Nissan Pathfinder third row seats

Under the bonnet is Nissan’s venerable 3.5-liter V6 petrol motor, which is matched to a continuously variable transmission (CVT). The engine is smooth, quiet and powerful, but in a vehicle of this size you’d expect that it will be burning the dino-juice quicker than a Lamborghini.

Instead, thanks to the CVT’s smarts, the engine is kept in its torque band whenever it needs to move briskly, but then drops the revs as soon as it’s time to be more relaxed. By doing this it saves fuel – well, as much as it can when you have a near 2.1-tonne SUV.

At 202 kW and 340 Nm, it doesn’t have the biggest figures, but it’s quick enough when you get up it, and it returns 10.1L/100 km, which isn’t too bad. Of course, that’s the combined ADR tested fuel use, and our week of running around was in the twelves.

Nissan Pathfinder instruments

On the road, the Pathfinder is more impressive than it looks. While you may think it’s a big and bulky machine (which it is), it handles like something a lot smaller. Of course, there’s only so far you can push it, but it’s impressive in its handling, and for something that it predominantly front wheel drive (which sends power to the rear when needed), it feels stable and doesn’t have too much torque steer.

What’s even more impressive is the ride. It does feel a little firm initially, but there’s more compliance layered in so that only really tiny surface changes are felt – probably due to the big wheels – and beyond that it’s a controlled ride that feels quite nice.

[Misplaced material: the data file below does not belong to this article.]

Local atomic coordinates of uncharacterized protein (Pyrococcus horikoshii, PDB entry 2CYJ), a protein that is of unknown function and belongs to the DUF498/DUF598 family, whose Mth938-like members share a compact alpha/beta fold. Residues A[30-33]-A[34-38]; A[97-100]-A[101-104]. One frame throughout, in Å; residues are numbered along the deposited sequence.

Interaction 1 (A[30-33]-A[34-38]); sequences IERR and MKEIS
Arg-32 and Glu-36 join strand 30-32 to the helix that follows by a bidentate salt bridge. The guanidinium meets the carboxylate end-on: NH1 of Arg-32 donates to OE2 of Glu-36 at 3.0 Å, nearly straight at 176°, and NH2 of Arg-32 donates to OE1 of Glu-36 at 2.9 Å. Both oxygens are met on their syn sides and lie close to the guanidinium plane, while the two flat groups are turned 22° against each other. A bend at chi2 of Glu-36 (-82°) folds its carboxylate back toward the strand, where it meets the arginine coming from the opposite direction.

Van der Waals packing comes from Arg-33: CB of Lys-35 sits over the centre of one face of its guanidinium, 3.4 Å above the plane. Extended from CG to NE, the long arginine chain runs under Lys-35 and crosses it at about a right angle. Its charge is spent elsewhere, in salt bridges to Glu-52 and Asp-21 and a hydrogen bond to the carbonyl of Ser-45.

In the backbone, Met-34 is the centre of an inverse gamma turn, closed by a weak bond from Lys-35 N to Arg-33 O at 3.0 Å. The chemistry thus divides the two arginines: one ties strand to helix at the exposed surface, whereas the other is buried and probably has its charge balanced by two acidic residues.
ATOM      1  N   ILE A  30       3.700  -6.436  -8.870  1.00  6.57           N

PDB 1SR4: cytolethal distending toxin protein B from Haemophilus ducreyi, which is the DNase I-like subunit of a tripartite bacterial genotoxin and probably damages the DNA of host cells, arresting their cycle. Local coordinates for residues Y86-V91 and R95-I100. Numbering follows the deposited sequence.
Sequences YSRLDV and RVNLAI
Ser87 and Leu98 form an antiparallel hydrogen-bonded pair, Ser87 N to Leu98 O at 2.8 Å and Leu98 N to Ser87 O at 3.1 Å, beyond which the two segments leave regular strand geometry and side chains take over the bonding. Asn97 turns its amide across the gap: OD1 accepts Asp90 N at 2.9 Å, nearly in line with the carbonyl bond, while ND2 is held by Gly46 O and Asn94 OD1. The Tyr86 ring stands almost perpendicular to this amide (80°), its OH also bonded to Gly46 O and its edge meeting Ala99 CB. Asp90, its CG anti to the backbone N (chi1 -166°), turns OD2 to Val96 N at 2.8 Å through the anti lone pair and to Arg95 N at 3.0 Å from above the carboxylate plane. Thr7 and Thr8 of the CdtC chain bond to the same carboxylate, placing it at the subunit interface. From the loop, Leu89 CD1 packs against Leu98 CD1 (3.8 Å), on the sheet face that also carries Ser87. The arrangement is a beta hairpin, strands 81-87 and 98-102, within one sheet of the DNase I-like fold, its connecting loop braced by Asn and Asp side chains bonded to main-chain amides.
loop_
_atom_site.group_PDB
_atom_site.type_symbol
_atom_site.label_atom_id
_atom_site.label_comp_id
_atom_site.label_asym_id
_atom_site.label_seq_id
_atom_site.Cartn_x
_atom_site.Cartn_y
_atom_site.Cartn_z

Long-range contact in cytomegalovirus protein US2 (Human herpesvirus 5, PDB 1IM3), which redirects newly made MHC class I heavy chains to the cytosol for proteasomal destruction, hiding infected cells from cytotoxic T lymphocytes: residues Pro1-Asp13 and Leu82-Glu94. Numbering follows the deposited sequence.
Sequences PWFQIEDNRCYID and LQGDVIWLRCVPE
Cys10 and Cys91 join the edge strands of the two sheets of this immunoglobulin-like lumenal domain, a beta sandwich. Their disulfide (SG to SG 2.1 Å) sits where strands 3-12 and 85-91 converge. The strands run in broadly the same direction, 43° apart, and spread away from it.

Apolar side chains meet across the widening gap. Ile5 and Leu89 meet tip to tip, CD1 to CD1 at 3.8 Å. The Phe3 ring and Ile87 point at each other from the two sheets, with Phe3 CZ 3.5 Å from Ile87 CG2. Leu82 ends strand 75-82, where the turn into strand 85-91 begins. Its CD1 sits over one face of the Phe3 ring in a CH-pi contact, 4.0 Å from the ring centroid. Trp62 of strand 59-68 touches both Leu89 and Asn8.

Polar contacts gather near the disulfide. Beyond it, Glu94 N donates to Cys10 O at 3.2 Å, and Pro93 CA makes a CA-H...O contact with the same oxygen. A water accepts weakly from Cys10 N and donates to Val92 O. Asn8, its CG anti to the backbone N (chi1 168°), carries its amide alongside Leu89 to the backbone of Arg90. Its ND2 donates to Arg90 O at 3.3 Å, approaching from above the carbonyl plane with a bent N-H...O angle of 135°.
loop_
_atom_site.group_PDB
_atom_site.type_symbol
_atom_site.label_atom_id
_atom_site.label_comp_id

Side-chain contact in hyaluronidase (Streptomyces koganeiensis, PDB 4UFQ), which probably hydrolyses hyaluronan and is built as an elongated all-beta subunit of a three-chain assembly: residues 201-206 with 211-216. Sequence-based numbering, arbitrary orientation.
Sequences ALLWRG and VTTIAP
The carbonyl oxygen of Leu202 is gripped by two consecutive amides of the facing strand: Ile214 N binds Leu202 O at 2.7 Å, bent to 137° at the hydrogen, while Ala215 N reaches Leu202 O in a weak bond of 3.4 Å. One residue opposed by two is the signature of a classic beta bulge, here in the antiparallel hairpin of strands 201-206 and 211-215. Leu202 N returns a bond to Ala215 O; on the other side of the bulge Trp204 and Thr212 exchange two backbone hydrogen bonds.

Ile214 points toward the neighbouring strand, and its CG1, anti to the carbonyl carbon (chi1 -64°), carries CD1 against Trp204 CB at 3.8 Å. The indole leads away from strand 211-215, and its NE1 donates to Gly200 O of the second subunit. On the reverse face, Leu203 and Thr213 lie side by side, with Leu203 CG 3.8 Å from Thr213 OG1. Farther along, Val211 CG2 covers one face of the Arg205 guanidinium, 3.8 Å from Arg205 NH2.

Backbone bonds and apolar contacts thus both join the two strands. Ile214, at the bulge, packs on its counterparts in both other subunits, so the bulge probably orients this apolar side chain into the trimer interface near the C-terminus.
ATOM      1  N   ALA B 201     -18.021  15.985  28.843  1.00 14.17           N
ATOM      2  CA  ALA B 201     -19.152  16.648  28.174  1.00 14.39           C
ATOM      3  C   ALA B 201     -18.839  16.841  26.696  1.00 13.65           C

Nissan Pathfinder infotainment

The steering is also very nicely weighted, with enough heft to feel natural, but not so heavy that it’s difficult to park.

It strikes a good balance between being involving without being too wearing.

Nissan has equipped the Pathfinder with enough safety tech, too. There’s an audible warning if it thinks you’re going to crash into the car in front, lane departure warning, heaps of airbags, hill descent control, stability control and traction control.

Nissan Pathfinder hero shot 2

ANCAP lists the Pathfinder as a five star rated car, but it’s worth noting that the test was done back in 2013 and it still applies to current models. However, the ANCAP standards have been revised recently, so it’s possible that the Pathfinder would now be rated somewhat differently.

For a family of seven people, the Pathfinder is a great choice. It’s easy to dismiss it as too bulbous and not tough enough for the active family set, but to view it like that would be to miss out on its strengths.

It drives well, is spacious, comfortable, built properly and does exactly what it sets out to do with minimal fuss. And for a large family, you can’t ask more than that.

About Karl Peskett 424 Articles
A passionate writer, editor and driver, Karl is the go-to man when it comes to four wheels. With stints in television, radio, print and online, Karl has been writing about cars for more than a decade. He drives around 100 vehicles every year and has tested everything from Bugattis to Suzukis. Sometimes on track, sometimes off-road, his focus is on producing objective journalism without fear or favour.